Hong Kong and Macau are two Special Autonomous Regions (SARs) within China. They were previously colonies of a European country (Hong Kong was a colony of Britain and Macau was a colony of Portugal) and are able to autonomously run their own affairs. Each has some similarities with the Chinese national flag, but each also has its own distinctive design – in this way, they each reflect the “One country, two systems” philosophy.
An orchid tree flower with five petals sits at the centre of the Hong Kong flag. The flower is set on a red background. The similarities to the flag of China can be seen in the red background, and the use of the symbolic number of five petals, each with a red star cutout.
It was first used on 1 July 1997, when sovereignty over Hong Kong was transferred from the United Kingdom to China.
A lotus flower on a green background sits at the centre of the Macau flag. Above the flower are five stars, reminiscent of the five stars on the Chinese flag. Below the flag is a representation of the Governor Nobre de Carvalho bridge, which links Macau and Taipa.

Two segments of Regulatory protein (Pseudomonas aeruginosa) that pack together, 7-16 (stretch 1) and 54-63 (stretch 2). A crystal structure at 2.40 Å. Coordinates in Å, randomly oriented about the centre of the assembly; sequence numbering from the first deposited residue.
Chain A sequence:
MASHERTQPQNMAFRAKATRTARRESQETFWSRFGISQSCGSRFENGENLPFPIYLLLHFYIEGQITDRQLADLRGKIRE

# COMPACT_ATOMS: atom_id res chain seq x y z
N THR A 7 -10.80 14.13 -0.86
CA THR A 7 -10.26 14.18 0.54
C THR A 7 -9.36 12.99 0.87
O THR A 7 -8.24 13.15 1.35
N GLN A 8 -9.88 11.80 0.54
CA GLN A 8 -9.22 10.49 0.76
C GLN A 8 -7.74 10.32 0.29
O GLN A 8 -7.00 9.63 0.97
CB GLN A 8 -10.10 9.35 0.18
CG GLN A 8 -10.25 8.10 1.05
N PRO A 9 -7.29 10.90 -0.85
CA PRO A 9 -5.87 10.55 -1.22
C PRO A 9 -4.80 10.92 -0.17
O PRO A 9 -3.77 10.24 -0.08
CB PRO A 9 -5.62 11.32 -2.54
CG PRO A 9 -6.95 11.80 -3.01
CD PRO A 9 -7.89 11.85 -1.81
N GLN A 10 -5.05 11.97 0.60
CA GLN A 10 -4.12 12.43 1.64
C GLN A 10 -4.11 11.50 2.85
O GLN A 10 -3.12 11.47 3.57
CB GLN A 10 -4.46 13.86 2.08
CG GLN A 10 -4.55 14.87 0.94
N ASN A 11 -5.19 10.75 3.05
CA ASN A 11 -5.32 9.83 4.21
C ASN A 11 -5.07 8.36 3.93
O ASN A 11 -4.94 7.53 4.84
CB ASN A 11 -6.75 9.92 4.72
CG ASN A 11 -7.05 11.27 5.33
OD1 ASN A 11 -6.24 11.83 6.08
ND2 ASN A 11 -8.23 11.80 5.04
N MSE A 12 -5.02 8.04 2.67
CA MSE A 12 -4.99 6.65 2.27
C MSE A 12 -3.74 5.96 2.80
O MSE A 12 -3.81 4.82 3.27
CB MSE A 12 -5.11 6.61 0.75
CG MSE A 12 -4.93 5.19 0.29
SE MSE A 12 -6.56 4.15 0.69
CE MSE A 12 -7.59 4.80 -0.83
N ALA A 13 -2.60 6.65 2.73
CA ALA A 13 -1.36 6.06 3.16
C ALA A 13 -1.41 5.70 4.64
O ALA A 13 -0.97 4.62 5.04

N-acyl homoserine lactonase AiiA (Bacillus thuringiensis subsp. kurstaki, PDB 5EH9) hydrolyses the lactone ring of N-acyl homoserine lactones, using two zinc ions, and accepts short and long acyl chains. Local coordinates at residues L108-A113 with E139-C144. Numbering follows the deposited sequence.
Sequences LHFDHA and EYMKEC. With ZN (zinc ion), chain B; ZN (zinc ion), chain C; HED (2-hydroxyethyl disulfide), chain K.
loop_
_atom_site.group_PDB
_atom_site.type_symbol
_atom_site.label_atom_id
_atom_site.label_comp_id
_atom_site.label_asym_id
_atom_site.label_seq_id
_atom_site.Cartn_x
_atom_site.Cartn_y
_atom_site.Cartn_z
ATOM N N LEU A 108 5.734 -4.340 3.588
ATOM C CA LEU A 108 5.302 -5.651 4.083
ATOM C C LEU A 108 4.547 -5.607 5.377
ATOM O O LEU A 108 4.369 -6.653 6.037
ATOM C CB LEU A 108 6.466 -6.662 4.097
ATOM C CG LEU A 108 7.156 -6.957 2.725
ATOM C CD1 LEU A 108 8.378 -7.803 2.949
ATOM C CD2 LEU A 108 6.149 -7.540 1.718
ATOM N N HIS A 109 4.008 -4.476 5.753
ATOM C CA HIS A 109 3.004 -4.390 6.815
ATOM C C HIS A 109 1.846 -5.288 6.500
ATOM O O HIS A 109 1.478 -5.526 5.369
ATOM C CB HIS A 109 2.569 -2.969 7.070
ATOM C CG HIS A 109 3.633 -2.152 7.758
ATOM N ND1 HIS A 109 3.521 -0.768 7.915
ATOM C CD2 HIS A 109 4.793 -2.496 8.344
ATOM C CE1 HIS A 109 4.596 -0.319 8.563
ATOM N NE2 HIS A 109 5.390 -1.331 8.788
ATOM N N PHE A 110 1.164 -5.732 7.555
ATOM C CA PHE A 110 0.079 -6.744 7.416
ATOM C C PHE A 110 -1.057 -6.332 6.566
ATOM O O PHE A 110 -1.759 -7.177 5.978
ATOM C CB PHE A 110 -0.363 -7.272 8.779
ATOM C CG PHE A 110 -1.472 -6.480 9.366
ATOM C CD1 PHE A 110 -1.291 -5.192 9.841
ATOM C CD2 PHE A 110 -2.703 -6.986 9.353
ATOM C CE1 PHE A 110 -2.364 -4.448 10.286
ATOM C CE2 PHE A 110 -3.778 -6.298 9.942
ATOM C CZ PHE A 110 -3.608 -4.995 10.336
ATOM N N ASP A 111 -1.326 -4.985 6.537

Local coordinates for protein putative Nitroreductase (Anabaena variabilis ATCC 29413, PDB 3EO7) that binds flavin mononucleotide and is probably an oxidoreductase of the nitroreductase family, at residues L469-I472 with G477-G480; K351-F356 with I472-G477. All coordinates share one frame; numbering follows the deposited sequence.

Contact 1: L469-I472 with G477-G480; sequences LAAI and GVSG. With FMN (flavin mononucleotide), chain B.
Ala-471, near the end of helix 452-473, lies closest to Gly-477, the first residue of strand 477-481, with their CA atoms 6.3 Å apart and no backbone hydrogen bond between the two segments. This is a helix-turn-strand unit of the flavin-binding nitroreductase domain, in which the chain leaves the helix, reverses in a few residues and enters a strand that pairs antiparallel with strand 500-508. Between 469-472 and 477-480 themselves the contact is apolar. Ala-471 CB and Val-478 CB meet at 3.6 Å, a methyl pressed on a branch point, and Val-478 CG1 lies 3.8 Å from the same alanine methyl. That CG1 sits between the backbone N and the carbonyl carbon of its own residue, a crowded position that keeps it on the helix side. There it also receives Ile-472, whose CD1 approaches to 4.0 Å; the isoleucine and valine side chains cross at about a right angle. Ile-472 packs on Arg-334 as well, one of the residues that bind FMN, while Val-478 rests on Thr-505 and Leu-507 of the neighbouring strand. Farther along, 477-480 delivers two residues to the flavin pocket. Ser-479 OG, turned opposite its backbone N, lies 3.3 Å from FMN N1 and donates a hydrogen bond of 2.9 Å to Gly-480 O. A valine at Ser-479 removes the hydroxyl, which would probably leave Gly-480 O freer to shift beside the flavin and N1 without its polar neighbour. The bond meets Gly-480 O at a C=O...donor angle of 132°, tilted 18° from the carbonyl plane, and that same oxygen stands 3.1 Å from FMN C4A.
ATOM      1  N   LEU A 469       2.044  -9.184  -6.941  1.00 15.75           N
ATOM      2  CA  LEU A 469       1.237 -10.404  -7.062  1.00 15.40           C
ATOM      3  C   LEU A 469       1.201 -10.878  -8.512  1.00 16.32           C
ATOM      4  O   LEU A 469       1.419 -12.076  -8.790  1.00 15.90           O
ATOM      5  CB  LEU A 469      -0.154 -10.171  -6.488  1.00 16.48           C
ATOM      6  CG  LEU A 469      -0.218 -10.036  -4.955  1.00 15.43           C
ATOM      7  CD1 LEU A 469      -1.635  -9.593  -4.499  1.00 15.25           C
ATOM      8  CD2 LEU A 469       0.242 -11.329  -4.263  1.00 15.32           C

The flag of Macau was first used on 20 December 1999, when sovereignty over Macau was transferred from Portugal to China.
Republic of China (Taiwan) flag
The Republic of China, which preceded the People’s Republic of China had its own flag. The flag is still in use today in Taiwan, which still lays claim to the Chinese mainland.
The Republic of China flag has a red background. The upper left quadrant contains a white sun on a navy blue background.
The sun represents the twelve months of the year and the twelve shichen which make up a day (each shichen is two hours long). The red background symbolises the blood spilled in the 1912 revolution to overthrow the Qing, China’s last imperial dynasty.
Qing dynasty flag
The Qing dynasty flag was made up of an Azure dragon and a red sun on a yellow background. The flag was used from 1889 until the Qing dynasty was overthrown in 1912.
The dragon is one of four symbolic animals of China (along with the vermillion bird, the white tiger and the black turtle). The red sun represents the three legged crow which was believed to inhabit the sun, and the yellow background represents China and the Chinese emperor. The flag is sometimes also referred to as the Yellow Dragon flag.
A triangular banner with a similar design was also used from 1862 until 1889. Because China did not traditionally have a flag, Chinese ships could not be identified by foreign powers and were at risk of being sunk accidentally. The new flag was introduced to prevent this.